Corticosteroid treatment in the perinatal period : efficacy and safety of antenatal and neonatal corticosteroids in the prevention of acute and long-term morbidity and mortality in preterm infants
1University of Oulu, Faculty of Medicine, Department of Paediatrics
2University of Oulu, Biocenter Oulu
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|Persistent link:|| http://urn.fi/urn:isbn:9789514284601
|Publish Date:|| 2007-05-15
|Thesis type:||Doctoral Dissertation
|Defence Note:||Academic dissertation to be presented, with the assent of the Faculty of Medicine of the University of Oulu, for public defence in Auditorium 12 of the Department of Paediatrics, on May 25th, 2007, at 12 noon
Professor Vineta Fellman
Docent Jari Petäjä
The aim of the study was to evaluate the efficacy and safety of antenatal and postnatal corticosteroids in the prevention for mortality and acute and long-term morbidity in preterm infants.
Altogether 109 eligible preterm infants participated in a randomized, multi-center, double-blinded controlled trial studying the efficacy of early dexamethasone (DX) treatment. The infants received either four doses of DX or placebo. DX treatment did not have a detectable influence on survival without bronchopulmonary dysplasia (BPD), severe intracranial hemorrhage, or periventricular leukomalacia.
In a meta-analysis of 15 trials, we found that early prolonged DX treatment (> 96 h, n = 1594 infants) decreased the risk of BPD (RR 0.72 95% CI 0.61–0.87), whereas early short DX course did not (n = 1069 infants). However, prolonged DX increased the risk of gastrointestinal (GI) complications (RR 1.59 95% CI 1.02–2.46).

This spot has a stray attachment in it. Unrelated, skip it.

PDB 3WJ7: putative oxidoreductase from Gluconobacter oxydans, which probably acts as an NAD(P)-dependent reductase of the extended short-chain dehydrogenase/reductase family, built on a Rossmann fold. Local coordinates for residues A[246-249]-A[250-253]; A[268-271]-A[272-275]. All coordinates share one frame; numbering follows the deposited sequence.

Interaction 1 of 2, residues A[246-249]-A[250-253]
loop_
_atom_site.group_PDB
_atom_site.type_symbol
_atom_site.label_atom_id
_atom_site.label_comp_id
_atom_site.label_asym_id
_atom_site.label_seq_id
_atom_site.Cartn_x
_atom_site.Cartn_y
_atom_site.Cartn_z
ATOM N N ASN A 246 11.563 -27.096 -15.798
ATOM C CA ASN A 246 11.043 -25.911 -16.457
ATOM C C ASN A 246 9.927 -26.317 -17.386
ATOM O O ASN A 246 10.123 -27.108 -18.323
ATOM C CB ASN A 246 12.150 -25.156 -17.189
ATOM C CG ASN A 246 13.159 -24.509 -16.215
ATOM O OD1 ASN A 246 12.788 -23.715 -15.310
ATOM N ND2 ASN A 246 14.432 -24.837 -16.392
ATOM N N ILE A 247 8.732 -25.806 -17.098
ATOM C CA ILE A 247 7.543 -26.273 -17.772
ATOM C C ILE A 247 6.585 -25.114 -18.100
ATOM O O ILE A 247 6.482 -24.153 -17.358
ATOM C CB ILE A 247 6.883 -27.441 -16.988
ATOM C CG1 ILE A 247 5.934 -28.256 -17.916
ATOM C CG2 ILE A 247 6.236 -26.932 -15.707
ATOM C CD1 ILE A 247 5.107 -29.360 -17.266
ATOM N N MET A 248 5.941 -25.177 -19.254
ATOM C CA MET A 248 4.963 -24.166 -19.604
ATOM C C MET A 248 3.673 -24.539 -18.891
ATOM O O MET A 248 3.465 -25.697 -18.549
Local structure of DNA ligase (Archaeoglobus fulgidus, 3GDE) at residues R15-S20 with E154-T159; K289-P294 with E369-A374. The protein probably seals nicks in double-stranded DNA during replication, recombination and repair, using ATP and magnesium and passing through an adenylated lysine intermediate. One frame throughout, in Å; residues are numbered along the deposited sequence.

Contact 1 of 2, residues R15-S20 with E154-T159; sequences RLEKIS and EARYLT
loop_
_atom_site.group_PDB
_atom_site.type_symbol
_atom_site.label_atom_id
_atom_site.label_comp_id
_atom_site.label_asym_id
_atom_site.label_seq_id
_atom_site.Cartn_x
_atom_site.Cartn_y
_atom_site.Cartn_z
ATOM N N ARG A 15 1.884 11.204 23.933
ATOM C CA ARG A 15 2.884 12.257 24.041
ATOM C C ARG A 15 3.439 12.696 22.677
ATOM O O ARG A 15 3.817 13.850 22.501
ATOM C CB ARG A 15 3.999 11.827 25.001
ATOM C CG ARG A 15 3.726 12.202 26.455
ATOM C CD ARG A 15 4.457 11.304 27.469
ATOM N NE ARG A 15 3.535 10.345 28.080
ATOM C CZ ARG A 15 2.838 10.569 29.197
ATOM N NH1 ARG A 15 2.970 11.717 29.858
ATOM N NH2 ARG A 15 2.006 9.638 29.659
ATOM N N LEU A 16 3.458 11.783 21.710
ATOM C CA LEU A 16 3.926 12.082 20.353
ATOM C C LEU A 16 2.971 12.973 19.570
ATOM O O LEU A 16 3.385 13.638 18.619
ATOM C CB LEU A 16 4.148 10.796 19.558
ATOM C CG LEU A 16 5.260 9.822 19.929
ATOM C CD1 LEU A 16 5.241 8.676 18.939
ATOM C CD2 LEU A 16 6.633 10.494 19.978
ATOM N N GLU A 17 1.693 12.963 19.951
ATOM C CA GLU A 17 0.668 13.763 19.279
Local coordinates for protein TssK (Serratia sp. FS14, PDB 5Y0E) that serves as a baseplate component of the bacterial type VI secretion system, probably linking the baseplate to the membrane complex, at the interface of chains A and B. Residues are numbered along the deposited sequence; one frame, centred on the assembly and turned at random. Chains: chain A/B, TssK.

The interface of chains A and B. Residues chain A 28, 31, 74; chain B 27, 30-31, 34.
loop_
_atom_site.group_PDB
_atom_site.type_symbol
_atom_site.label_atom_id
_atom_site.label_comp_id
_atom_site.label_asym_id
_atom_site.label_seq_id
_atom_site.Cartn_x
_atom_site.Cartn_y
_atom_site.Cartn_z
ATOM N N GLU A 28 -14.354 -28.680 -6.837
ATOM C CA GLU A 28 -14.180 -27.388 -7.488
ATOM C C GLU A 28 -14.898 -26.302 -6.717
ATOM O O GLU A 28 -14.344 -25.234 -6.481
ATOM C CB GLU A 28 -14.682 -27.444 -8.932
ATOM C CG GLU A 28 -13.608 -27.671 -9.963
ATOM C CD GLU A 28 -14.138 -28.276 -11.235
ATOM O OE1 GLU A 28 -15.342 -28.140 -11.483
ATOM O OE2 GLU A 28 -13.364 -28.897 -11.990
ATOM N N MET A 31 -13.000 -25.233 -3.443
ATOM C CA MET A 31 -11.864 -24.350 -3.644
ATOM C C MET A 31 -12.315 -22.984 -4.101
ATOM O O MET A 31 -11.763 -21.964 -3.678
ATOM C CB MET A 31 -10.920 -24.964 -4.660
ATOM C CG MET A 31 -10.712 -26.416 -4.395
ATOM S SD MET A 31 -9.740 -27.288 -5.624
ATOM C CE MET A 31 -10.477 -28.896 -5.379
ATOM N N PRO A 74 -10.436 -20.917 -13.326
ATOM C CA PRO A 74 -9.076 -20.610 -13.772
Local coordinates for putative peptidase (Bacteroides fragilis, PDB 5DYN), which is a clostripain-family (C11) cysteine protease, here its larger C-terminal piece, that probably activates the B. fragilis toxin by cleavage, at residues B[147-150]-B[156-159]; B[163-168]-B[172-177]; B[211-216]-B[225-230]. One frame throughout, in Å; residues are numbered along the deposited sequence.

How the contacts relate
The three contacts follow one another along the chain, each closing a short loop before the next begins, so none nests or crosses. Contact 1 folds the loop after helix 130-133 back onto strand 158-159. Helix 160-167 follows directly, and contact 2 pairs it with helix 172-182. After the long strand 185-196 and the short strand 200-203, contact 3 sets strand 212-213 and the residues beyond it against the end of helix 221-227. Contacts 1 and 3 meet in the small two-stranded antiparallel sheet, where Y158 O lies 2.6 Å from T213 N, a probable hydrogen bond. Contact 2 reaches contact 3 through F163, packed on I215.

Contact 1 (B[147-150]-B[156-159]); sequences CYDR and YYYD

Fifty-one very preterm infants participated in a randomized placebo-controlled trial studying early hydrocortisone (HC) started before 36 hours of age and continued for 10 days. The basal and stimulated serum cortisol levels were measured before the intervention. The study was interrupted because of GI perforations in the HC group. HC decreased the risk of patent ductus arteriosus. HC-treated infants with serum cortisol concentrations above the median had a high risk of GI perforation. HC increased survival without BPD among infants with low endogenous cortisol levels.
Altogether 45 surviving infants were enrolled in the follow-up of the early HC trial at 2 years of age. None of the study patients had died after discharge. There was no difference in the recorded rehospitalization rate, growth characteristics, or neurological development between HC and placebo-treated children.
Altogether 249 women pregnant at less than 34.0 gestational weeks participated in a randomized trial studying the efficacy of a single additional dose of betamethasone (BM). All of the 159 infants in the BM group and 167 in the placebo group were born before 36 weeks of gestation. Intact survival was comparable between the BM and placebo groups, whereas the need for surfactant therapy in RDS was increased in the BM group. According to a post hoc analysis of 206 infants delivered within 1–24 hours, the BM booster tended to increase the risk of RDS and to decrease intact survival.
Acta Universitatis Ouluensis. D, Medica
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